By Anna Merlan
By Lee Escobedo
By Alice Laussade
By Scott Reitz
By Claire Lawton
By Kiernan Maletsky
By Anna Merlan
The Golden Age of the Comic Book Movie has turned the color of tarnished copper. But there is no going back, not when comic shops have become movie studios' research and development labs. But no moving forward, either; the comic-book movie has become a cinematic smudge once more, one blurring into the next till they're all the same unfocused glop on the big screen to anyone over the age of 30 who wouldn't know Bruce Banner from Peter Parker. The geek will stand and applaud the faithfulness to the text; he (or she, as if) will giggle at the in-jokes and appropriation of panels lifted straight from the page; he will drop his jaw at the sight of his favorite hero blown up 20 feet tall. But, alas, what of the movie?
The Hobbit Gets Neither There Nor Back Again
Hellboy, based on Mike Mignola's beloved Dark Horse comic and adapted by Guillermo del Toro, is fanboy heroin: The cult hero with bright red skin and sanded-down horns and a right hand that fits into the gateway to hell has been loyally rendered, a gift from one self-proclaimed geek to the legions of worshipers. The story, about Nazis and black magic and doorways to hell (or an outer space populated by squid, whatever), has been culled from several story arcs familiar to the series' readers, and there are coy nods to other Hellboy tales; there is even a Hellboycomic featured in the movie, made to look like a Jack Kirby Marvel story from the 1960s. "I hate those comics," grumbles Hellboy, played by Ron Perlman beneath the red foam and sawed-off antlers. "They never get the eyes right." Del Toro, working with frequent collaborator Guillermo Navarro behind the camera and Mignola next to it, has lifted panels directly from the comic books. What was once paper and ink is not an approximation of flesh and blood, which will make the fanboy's Spidey sense tingle.
But when the filmmaker becomes caretaker beholden to the creator who lurks over his shoulder, the audience of non-believers is left out in the cold, because he (or she, whatever) will not be carried through the excruciatingly dull moments by cute asides and coy nudges. He will not understand a word of its pseudoscientific gibberish or its black-magic mumbo jumbo; a colleague left the screening wondering, "What language was that in?" He will simply marvel at Hellboy, with its replicating giant squid demons and resurrected Rasputins and scenes shot in subways and sewers, and wonder if one League of Extraordinary Gentlemenper decade isn't enough. Mark Steven Johnson, maker of last year's Daredevil, claimed to be that series' most devoted admirer, and he directed it like a blind man with a grudge; beware the fetishist armed with a camera and a cult following.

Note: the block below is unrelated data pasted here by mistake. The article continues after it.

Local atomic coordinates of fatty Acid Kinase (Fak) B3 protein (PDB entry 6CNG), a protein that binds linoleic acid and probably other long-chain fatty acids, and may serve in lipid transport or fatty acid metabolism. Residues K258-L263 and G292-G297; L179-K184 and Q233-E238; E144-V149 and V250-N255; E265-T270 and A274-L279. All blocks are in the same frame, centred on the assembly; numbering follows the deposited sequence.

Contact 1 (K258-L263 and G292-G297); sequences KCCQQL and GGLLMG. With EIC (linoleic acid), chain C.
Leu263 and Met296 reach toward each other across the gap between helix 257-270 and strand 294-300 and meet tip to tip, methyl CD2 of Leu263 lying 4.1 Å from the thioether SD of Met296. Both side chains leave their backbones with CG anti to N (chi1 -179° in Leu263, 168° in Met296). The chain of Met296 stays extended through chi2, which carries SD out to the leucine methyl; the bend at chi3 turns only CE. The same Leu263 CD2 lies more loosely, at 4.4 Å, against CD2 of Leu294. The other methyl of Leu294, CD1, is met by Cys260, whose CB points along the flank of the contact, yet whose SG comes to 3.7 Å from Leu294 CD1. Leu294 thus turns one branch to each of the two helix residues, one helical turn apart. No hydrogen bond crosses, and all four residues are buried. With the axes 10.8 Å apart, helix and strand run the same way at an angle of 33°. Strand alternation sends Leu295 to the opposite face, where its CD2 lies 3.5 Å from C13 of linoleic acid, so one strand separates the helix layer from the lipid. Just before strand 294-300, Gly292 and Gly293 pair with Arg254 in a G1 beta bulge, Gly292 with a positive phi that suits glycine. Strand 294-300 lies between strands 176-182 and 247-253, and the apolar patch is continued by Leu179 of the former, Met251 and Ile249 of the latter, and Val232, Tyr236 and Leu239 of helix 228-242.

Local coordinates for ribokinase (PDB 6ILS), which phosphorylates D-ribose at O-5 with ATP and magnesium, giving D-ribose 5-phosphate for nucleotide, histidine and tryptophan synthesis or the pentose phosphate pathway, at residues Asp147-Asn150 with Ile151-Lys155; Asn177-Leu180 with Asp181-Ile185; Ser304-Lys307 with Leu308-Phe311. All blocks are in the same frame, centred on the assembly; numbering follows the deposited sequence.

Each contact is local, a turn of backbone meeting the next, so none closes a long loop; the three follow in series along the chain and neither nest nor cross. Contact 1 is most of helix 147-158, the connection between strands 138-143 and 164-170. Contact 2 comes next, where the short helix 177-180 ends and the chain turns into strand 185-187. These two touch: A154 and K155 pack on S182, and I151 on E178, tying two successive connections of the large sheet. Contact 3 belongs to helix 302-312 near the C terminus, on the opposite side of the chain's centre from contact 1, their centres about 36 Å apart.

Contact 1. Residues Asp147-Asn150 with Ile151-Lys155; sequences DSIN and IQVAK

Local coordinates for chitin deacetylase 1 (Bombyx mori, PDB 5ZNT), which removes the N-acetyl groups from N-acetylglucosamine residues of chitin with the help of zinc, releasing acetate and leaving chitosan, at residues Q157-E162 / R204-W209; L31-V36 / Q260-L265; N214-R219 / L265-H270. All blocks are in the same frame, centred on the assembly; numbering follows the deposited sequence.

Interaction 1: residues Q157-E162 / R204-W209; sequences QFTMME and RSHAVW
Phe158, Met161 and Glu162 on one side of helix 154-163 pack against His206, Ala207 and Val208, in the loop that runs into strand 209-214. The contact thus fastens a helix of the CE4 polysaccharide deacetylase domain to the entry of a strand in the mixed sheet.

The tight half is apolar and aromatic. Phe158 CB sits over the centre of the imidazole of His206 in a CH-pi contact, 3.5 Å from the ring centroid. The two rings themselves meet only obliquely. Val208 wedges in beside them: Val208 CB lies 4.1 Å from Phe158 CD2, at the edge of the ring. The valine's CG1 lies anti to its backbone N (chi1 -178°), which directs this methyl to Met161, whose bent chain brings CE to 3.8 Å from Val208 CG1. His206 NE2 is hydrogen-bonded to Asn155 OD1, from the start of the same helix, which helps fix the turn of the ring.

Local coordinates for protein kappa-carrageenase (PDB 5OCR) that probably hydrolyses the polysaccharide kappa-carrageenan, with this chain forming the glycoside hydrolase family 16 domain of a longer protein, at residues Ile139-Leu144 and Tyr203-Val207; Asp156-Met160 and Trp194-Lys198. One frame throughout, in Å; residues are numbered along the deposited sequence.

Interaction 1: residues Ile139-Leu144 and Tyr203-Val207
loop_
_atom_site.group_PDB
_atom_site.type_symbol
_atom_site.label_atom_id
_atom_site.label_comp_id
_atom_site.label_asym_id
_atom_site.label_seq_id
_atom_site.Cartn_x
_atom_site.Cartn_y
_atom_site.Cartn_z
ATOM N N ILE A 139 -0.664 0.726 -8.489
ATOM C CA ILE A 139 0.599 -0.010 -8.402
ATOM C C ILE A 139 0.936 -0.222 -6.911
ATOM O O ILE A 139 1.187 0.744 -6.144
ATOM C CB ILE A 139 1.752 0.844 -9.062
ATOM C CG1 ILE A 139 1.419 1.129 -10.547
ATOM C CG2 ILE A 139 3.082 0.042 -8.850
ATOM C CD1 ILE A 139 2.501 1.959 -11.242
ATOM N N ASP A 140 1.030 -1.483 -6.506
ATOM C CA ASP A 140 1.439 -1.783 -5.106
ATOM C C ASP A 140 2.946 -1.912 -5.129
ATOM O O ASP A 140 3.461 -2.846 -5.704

To offer a plot synopsis of Hellboyis to realize that perhaps it's time to put down the superhero comic and start reading, I dunno, books without pictures. No grown man should have to tell you about Nazis with Rocketeer helmets and sand for blood teaming up with Rasputin (Karel Roden) to open the gateway to hell, thereby turning earth into the devil's playground, which looks, in one brief glimpse, like Detroit with octopi reaching down from the clouds. (Perhaps this is intended as sequel to del Toro's 2001 The Devil's Backbone, which was as subtle and creepy as Hellboyis, well, the opposite.) And then there's Selma Blair as Liz Sherman, the fire starter who doesn't seem to start them at the appropriate time. Why, for instance, she doesn't deep-fry the squids till it's almost too late is something best left for the comics, because in the movies, it makes no logical sense. (Speaking of, try watching this without thinking, "Uh, wasn't this already called Beauty and the Beast?")
The best scenes in the film involve Hellboy's relationship with his adopted "father," Professor Bruttenholm (John Hurt), who discovered him when he was just a Hellbaby in Scotland in 1944. They bring a welcome warmth to the chill of computer-generated monsters being chased through streets and subway tunnels by a giant actor in a red body suit. Bruttenholm, dying of cancer, just wants his Hellboy to become a decent man, even if it means grounding him; Hellboy just wants to please his pop, to the point that he hides his lit cigars when the professor enters his room. But these scenes are scant, filler not to be lingered over too long lest our attention wander. As a result, the movie feels so very Alienwithout the terror, or Men in Blackwithout its smirky charm, though Perlman does ham it up like a pound of bacon.
Del Toro was once a master of the moody and macabre; his movies, the ones that worked (Chronos, The Devil's Backbone) and even the ones that didn't (Mimic), had the eerie feel of someone for whom horror was a mysterious, intangible chill down the spine, not a thudding crack over the skull. But with Blade 2 (another comic adaptation) and now Hellboy, del Toro has traded the subtlety for special effects that aren't. Hellboyis as much a wreck as The League of Extraordinary Gentlemen or The Punisher, coming and going in two weeks, and as much a bore as The Hulk. Ah, but what the hell? They'll never notice down at the comics shop.
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